US and Russia to iron out nuclear deal

United States efforts to impose fresh sanctions against Iran also expected to come up in Moscow.

medvedev mean 224.88 (photo credit: AP)
medvedev mean 224.88
(photo credit: AP)
In a sign that a new arms deal with Russia may be close, US President Barack Obama is sending two top national security aides to Moscow to work on clearing the last obstacles.
National Security Adviser James Jones was heading to the Russian capital Wednesday, and Joint Chiefs Chairman Adm. Mike Mullen was also going, White House spokesman Mike Hammer said. He said the trip is "primarily to discuss the remaining issues left to conclude a new START treaty."
The 1991 treaty expired last month. But Obama and Russian President Dmitry Medvedev agreed last July to seek a new one slashing the arsenals of both sides to between 1,500 and 1,675 warheads each.
Talks in Geneva broke for the holidays in December amid lingering differences over verification and missile defense. The talks are set to resume on Monday. Last week, Undersecretary of State for Arms Control Ellen Tauscher told reporters the two sides are "really close to an accord."
US negotiators have resisted Russia's demand to include in the deal a plan for monitoring US missile defense interceptors being deployed in Europe. But Moscow has also been loath to grant US experts access to Russia's data on new missile tests.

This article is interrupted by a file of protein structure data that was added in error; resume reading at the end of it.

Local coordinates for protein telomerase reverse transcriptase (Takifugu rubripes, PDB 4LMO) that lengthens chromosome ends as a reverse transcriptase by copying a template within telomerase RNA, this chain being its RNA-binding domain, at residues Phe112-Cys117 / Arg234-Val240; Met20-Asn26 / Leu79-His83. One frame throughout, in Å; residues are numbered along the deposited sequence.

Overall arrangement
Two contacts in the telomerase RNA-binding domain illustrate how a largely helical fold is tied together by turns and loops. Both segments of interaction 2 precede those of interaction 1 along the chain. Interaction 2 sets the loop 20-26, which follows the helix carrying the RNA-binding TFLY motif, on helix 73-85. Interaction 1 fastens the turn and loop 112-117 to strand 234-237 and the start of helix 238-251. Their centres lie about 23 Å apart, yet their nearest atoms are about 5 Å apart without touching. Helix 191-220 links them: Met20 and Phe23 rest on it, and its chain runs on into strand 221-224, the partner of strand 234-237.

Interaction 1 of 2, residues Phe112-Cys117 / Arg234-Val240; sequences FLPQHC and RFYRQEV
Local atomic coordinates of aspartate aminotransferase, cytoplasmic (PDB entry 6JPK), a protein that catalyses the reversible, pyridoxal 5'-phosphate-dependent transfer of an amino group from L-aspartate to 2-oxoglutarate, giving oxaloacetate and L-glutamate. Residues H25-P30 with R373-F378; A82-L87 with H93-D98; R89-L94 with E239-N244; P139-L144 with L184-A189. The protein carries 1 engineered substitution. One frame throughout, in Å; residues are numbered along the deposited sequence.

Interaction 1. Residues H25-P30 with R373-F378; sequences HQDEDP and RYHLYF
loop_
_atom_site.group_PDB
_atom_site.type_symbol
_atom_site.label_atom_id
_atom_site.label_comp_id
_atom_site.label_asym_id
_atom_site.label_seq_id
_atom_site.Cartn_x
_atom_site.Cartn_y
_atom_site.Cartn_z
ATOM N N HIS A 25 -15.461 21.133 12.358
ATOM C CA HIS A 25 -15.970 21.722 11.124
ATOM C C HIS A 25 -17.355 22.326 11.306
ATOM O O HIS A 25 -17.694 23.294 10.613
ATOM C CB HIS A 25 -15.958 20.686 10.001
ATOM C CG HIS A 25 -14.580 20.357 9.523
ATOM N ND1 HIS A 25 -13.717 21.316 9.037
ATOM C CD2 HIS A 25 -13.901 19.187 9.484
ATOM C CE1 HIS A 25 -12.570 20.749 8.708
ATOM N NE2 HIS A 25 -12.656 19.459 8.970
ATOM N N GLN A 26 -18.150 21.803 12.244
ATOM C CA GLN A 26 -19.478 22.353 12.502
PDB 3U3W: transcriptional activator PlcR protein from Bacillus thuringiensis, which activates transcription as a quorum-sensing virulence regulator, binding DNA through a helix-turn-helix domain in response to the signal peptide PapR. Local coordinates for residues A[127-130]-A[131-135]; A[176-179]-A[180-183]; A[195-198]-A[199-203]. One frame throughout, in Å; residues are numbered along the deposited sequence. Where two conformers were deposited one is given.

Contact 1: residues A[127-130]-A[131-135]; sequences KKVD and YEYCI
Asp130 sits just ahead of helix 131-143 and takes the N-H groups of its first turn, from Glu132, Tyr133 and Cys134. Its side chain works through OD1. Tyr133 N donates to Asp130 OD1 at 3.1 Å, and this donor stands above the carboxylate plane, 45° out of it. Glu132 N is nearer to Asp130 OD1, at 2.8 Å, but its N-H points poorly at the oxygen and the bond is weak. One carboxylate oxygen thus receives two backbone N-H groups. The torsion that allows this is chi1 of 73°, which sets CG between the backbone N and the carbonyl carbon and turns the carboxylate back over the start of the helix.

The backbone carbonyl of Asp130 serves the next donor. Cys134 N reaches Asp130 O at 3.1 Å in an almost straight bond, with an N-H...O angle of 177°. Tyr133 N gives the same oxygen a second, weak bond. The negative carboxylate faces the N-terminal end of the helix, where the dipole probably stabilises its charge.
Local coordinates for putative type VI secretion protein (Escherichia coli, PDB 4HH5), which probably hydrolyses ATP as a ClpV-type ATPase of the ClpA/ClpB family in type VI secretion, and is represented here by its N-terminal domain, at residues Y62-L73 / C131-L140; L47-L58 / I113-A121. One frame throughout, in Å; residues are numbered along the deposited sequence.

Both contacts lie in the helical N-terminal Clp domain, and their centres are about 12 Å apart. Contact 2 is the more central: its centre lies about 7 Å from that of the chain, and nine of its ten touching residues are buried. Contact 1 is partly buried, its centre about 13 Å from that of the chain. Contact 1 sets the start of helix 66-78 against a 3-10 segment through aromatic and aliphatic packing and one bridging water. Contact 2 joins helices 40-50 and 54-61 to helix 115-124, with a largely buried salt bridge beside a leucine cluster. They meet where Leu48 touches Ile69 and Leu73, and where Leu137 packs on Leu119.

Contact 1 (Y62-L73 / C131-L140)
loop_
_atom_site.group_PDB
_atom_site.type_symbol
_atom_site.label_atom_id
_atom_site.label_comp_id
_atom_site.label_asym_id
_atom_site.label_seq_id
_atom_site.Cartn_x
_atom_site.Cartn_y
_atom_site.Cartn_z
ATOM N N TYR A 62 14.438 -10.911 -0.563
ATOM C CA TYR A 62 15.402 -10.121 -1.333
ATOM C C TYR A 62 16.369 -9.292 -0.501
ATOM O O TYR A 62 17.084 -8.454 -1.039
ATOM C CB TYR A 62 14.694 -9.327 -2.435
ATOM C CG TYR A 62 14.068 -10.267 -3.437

A senior official couldn't say if progress had been made on either point. The official, speaking on condition of anonymity because of the sensitivity of the nuclear talks, said it was unclear if the trip by Jones and Mullen "could do the trick."
Meantime, US efforts to line up fresh sanctions against Iran were also expected to come up in Moscow.
Out of patience with Teheran's defiance of UN calls for it to stop enriching uranium, the administration has been pressing Russia and other key allies to agree to a package of additional punitive steps.
The administration has been seeking the new START accord as a major benefit from its "reset" of relations with Moscow.
But encryption of missile telemetry has proven one of the toughest issues to resolve. Current rules forbid encryption, so experts can freely monitor instructions sent from missile ground controllers. "The Russians were pushing to remove that," said James Collins, a former US ambassador to Moscow who's now at the Carnegie Endowment for International Peace.
"I would be pretty optimistic we're going to get it signed in the next number of weeks," Collins said. "The vast majority of the work is done."